Home in the Range: Health Care Retirement Costs as Much as a House
A recent study indicated that 48 percent of respondents believe they will need $50,000 to pay for individual health care costs in retirement, but the true cost is estimated at four times that amount.
Many older Americans, stung by a recession that shattered investments and home values, have accepted the reality of a less financially secure retirement that comes later in life. As the golden years approach, they also are discovering that they are unprepared and increasingly concerned about health care costs after leaving the workplace.
Research from Fidelity Investments’ “2013 Retirement Savings Assessment” study released in March suggests that while 84 percent of pre-retirees (ages 55 to 64) wonder whether they’ll be able to cover health expenses during retirement, many greatly underestimate the amount of savings they will need. The study indicated that 48 percent of respondents believe they will need about $50,000 to pay for their individual health care costs in retirement. In contrast, Fidelity’s annual retiree health care cost estimate found that the average couple should expect to spend more than $220,000 in health care expenses over the course of their retirement, the same figure Fidelity reported last year.
The average couple should expect to spend more than $220,000 in health care expenses over the course of retirement.
According to Fidelity, retirees now spend more on health care than they do on food. If that trend continues, health care will be retirees’ second-largest expense in just a few years, with housing holding the top spot. Still, employees aren’t thinking that far ahead when saving money or managing their health.
“People aren’t making the connection between health today and health during retirement,” said Jeff Munn, vice president of benefits policy development for Fidelity Investments. “They’re thinking, ‘Am I going for an annual checkup? Am I taking my medication? Will I have Medicare?’ ”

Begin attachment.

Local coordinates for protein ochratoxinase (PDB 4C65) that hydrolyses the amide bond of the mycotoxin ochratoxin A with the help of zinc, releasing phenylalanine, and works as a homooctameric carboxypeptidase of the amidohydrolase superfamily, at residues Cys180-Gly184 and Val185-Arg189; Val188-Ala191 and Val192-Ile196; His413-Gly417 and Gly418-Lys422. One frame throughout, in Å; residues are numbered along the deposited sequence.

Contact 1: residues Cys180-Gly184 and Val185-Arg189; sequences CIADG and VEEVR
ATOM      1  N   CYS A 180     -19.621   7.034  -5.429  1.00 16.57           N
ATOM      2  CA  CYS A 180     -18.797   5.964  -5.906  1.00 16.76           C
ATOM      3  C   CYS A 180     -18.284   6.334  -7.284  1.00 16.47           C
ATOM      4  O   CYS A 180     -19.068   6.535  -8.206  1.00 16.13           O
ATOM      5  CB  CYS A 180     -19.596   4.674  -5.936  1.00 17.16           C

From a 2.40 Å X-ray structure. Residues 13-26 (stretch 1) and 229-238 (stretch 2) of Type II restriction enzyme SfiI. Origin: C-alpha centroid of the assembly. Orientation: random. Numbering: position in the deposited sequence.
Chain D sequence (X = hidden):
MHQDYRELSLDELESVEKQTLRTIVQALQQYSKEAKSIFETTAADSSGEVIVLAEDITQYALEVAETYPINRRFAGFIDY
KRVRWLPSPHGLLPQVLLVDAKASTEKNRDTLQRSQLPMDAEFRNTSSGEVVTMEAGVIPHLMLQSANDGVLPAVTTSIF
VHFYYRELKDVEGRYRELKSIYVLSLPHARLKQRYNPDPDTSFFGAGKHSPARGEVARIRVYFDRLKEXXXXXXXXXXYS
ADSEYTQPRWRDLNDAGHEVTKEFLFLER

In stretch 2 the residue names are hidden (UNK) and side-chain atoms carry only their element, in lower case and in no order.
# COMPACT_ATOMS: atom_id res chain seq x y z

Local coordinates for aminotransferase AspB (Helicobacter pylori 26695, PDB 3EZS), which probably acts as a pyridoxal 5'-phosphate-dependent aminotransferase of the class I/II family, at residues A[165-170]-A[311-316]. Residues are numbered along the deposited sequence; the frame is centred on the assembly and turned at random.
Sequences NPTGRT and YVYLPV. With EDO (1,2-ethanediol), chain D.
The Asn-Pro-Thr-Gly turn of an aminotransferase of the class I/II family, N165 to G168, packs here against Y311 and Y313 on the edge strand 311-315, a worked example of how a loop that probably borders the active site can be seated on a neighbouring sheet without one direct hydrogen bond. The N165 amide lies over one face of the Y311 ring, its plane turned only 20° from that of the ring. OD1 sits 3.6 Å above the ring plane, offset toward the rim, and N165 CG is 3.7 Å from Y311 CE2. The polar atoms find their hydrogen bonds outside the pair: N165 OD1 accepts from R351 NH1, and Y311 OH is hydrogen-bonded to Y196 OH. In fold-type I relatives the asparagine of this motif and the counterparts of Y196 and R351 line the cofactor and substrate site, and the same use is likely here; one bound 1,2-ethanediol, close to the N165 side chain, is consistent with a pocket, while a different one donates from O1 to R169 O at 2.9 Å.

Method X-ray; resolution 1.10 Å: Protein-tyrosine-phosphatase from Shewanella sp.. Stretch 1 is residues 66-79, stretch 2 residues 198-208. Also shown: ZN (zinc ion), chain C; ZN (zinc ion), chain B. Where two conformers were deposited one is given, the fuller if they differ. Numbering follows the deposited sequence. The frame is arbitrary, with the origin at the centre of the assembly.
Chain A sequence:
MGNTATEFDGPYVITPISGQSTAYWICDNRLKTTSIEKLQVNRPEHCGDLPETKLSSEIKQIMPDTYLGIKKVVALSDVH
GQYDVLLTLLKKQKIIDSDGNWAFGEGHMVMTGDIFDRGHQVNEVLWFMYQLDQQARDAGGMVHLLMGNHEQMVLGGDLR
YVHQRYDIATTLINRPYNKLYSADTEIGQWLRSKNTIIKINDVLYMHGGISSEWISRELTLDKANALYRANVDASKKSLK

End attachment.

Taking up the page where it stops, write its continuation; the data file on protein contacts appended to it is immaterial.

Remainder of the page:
Arthur Noonan, senior partner in the retirement business at Mercer, said less than 20 percent of companies provide retirement health care, and while baby boomers see how big of an issue this was for their parents, they’re not thinking about it themselves.
“Employees in that age bracket have a direct line of sight with the aging parent issue,” he said. “They see how unprepared their parents were, but they’re not thinking, ‘This is going to be me in 20 years.’ They need to take action, but they’re not, and companies aren’t always helping them take the next steps.”
At The Schwan Food Co., a Marshall, Minnesota-based frozen-food company, Chief Human Resources Officer Scott Peterson said it has implemented two programs designed to help employees meet health and financial retirement goals. Schwan recently announced an employee profit-sharing retirement plan that provides additional savings for employees and serves as a sign-up incentive for those not using the 401(k).
Schwan also moved to a consumer-driven health plan in 2013. Peterson saw that 60 percent of the company’s employees over the age of 40 contribute to their health savings account. Under Schwan’s new plan, employees can earn extra money for their HSAs by participating in wellness programs and achieving positive outcomes, such as healthy blood-pressure measurement and tracking physical activity. They also earn dollars by learning more about Schwan’s retirement savings plan.